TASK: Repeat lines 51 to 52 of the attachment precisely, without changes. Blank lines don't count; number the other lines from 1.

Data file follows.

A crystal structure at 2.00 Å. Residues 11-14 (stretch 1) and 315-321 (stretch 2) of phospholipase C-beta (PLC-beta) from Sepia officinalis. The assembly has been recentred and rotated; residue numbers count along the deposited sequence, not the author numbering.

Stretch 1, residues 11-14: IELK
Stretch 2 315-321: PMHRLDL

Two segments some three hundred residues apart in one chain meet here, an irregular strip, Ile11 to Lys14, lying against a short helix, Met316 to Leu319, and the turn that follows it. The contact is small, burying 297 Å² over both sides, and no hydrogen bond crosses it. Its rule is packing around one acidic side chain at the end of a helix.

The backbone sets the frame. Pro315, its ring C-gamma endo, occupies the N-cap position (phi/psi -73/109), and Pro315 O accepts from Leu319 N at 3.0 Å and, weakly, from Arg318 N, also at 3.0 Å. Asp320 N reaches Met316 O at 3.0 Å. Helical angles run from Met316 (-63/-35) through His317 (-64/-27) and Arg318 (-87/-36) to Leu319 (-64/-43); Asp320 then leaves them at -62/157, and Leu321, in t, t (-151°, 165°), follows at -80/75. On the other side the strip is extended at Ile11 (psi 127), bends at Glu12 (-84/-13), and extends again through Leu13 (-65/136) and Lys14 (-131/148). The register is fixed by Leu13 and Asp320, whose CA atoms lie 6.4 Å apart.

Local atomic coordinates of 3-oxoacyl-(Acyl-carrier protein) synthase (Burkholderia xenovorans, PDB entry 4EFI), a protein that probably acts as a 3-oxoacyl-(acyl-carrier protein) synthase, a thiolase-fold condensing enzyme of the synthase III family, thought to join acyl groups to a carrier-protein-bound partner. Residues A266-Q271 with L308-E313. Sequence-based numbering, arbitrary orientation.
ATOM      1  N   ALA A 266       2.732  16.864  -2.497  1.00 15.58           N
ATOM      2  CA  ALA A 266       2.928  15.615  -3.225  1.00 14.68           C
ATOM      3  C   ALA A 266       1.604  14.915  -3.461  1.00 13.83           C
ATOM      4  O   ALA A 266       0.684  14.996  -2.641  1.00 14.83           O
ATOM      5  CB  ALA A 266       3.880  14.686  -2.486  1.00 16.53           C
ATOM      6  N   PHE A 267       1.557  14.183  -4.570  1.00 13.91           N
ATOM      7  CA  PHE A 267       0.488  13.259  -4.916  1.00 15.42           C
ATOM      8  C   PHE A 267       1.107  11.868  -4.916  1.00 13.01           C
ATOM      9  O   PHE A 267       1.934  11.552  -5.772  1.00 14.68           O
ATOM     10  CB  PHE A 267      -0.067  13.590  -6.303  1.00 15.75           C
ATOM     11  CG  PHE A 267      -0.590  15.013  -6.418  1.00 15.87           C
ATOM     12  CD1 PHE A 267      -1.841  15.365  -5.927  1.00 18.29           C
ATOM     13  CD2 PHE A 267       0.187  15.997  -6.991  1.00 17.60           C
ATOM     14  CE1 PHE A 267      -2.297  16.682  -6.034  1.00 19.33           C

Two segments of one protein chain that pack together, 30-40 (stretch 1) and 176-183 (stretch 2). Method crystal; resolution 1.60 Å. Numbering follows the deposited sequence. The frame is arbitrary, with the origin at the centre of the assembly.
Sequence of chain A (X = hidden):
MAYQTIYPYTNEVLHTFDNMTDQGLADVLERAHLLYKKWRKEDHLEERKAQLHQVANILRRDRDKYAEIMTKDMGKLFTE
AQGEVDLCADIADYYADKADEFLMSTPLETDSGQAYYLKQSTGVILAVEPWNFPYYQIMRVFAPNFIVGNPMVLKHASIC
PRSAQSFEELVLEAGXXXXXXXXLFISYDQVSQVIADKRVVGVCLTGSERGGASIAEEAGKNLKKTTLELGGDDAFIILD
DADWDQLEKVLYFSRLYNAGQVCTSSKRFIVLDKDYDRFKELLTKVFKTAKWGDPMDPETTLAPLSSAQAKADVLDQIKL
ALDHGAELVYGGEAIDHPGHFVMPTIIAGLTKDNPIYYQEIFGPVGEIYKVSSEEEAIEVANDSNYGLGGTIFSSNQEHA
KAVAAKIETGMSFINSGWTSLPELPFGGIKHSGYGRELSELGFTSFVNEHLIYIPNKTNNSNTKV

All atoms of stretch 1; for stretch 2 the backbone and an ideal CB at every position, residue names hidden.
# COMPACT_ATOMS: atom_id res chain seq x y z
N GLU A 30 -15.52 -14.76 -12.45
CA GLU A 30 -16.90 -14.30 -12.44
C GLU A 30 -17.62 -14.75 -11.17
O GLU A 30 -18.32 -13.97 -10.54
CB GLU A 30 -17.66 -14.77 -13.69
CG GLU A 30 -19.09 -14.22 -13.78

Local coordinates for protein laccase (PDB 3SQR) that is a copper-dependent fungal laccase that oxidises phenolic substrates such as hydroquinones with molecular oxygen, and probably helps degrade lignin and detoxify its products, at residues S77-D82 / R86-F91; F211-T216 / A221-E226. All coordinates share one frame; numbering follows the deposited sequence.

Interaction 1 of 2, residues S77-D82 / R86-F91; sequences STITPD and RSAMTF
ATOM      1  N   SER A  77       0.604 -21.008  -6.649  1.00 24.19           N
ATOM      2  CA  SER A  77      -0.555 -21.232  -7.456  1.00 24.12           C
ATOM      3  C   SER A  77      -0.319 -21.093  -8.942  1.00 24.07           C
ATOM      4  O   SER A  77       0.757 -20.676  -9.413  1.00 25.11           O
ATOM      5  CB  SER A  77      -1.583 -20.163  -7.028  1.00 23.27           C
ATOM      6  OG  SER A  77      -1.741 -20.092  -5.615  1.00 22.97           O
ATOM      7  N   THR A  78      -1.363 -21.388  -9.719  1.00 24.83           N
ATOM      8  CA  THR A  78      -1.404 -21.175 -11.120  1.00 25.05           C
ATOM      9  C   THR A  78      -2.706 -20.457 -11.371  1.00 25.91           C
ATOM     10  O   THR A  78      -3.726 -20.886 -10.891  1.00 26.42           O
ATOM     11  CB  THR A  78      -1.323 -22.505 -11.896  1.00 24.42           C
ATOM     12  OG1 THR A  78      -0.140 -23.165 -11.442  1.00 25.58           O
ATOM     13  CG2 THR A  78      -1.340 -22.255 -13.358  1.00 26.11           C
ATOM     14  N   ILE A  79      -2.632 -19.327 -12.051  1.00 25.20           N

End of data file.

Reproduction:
ATOM     13  CG2 THR A  78      -1.340 -22.255 -13.358  1.00 26.11           C
ATOM     14  N   ILE A  79      -2.632 -19.327 -12.051  1.00 25.20           N